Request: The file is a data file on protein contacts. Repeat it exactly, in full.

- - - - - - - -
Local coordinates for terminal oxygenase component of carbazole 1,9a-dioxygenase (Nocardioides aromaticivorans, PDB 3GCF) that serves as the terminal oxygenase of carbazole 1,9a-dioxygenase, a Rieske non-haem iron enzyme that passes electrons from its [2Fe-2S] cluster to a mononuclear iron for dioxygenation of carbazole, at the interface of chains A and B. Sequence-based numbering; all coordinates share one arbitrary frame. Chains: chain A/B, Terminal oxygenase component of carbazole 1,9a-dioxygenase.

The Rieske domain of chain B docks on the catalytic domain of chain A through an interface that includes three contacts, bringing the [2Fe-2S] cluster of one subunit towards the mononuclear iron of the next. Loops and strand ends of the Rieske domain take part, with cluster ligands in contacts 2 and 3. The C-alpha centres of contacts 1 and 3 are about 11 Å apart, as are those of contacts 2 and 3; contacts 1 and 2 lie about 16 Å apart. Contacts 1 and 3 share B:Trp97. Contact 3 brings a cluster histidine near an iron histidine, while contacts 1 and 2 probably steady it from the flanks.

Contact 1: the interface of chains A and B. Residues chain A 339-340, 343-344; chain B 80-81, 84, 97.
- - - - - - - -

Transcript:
Local coordinates for terminal oxygenase component of carbazole 1,9a-dioxygenase (Nocardioides aromaticivorans, PDB 3GCF) that serves as the terminal oxygenase of carbazole 1,9a-dioxygenase, a Rieske non-haem iron enzyme that passes electrons from its [2Fe-2S] cluster to a mononuclear iron for dioxygenation of carbazole, at the interface of chains A and B. Sequence-based numbering; all coordinates share one arbitrary frame. Chains: chain A/B, Terminal oxygenase component of carbazole 1,9a-dioxygenase.

The Rieske domain of chain B docks on the catalytic domain of chain A through an interface that includes three contacts, bringing the [2Fe-2S] cluster of one subunit towards the mononuclear iron of the next. Loops and strand ends of the Rieske domain take part, with cluster ligands in contacts 2 and 3. The C-alpha centres of contacts 1 and 3 are about 11 Å apart, as are those of contacts 2 and 3; contacts 1 and 2 lie about 16 Å apart. Contacts 1 and 3 share B:Trp97. Contact 3 brings a cluster histidine near an iron histidine, while contacts 1 and 2 probably steady it from the flanks.

Contact 1: the interface of chains A and B. Residues chain A 339-340, 343-344; chain B 80-81, 84, 97.